Sunday, March 2, 2008

Nader's Motives: Help McCain? Yeah, Really

An article in Salon points out the real possibility that Nader is running for president of the U.S. to help out John McCain's candidacy.

...the evidence suggests another possible motive for Nader to run this year -- namely, that he hopes to help his longtime ally John McCain, to whom he owes at least one big favor. Nader is already focusing his fire on the Democrats, with his Web site featuring dozens of press releases attacking Hillary Clinton and Barack Obama, while none voice the slightest criticism of McCain. In his latest round of television appearances, Nader trained his fire directly on Obama.

And that "big favor" is the big help McCain gave to Nader back in his 2004 campaign, basically putting Nader on the ballot in Florida where he otherwise did not even qualify. But of course, it's more than just returning the favor...

Nader may actually be on the same page with McCain in more ways than one. the New York Times reported on Sept. 17, 2004, there was a political back story behind McCain's assistance to Nader. According to the Times, "Mr. Potter said that the Nader campaign first sought Mr. McCain's backing in the case last week and that subsequently the Bush campaign also asked him to get involved." (Candidate Nader and his running mate, Peter Camejo, issued a statement thanking McCain and the Reform Institute that is for some reason no longer available on the Nader campaign Web site.)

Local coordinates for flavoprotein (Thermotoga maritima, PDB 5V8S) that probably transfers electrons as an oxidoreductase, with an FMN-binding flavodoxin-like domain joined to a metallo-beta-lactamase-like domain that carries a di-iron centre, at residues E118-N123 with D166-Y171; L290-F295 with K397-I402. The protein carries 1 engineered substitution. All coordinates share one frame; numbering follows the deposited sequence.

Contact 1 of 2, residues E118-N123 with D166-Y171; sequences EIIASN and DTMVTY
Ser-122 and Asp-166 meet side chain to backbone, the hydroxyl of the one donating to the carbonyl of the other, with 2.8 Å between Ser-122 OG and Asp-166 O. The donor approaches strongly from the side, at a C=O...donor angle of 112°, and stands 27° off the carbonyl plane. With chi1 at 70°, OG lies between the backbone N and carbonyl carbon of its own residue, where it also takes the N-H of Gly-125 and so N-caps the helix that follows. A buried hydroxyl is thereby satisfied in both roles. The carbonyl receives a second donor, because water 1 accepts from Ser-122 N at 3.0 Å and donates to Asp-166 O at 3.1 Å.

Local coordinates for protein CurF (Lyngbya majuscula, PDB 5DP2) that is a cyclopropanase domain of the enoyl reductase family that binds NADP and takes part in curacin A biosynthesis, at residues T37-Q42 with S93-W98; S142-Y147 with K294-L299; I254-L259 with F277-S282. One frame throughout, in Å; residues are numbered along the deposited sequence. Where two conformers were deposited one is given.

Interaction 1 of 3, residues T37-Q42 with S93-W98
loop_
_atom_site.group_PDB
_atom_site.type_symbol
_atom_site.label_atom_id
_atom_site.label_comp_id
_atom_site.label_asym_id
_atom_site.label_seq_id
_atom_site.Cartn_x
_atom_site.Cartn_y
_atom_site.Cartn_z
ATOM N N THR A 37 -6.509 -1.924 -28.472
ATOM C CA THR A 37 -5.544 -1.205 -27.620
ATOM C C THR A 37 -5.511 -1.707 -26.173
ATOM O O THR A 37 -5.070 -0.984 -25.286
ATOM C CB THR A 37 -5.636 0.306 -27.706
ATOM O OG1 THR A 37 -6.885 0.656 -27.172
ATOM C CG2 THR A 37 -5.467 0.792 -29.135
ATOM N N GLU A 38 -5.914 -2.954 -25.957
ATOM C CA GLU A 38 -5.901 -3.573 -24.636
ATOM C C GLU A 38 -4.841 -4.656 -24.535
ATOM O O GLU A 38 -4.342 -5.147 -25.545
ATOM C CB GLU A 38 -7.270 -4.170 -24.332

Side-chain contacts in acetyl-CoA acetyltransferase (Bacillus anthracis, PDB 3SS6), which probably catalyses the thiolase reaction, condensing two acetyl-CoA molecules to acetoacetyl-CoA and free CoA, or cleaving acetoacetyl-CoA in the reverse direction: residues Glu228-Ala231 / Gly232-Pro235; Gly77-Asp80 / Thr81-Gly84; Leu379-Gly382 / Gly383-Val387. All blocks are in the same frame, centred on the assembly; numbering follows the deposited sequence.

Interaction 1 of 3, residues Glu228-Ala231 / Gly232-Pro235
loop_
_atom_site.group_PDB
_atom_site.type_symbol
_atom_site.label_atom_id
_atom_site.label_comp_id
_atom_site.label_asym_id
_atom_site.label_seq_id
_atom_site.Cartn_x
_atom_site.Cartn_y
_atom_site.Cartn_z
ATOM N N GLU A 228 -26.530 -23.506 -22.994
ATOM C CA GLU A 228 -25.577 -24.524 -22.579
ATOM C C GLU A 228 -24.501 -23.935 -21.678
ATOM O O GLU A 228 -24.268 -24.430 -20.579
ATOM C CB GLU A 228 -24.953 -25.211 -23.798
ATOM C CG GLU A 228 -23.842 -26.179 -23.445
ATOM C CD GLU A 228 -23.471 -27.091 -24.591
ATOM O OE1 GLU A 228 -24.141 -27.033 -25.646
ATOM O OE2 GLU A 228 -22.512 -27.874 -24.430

And the connections go way back:

The Naderite connections with McCain go back many years to the era when the Arizona senator displayed real maverick tendencies in jousting with corporate interests in the tobacco, telecommunications and automobile lobbies, as well as his strong support for campaign finance reform. Nostalgia for the old McCain may explain why Joan Claybrook, who directs the Nader-founded Public Citizen organization, stepped forward to defend him against the Times exposé of his relationship with lobbyist Vicki Iseman. Meanwhile Claybrook, Nader and other reformers have said little or nothing about McCain's gaming of the public campaign finance system while voicing sharp criticism of Obama for waffling recently on his commitment to accept public financing.

Even some green groups feel that McCain, oddly enough, would be a better "environmental president" than either Clinton or Obama. That is, of course, ignoring the environmental impact of escalating wars... and the ever-impending ax of Armageddon that McCain likes to flirt with. After all, part of the Corporate Machine is the war machine and the prison machine, both of which McCain doesn't seem ready to "joust with" quite yet. But if Nader knows he can't win, why would he run, except to help McCain beat the Dems? It's the only answer that fits the data.

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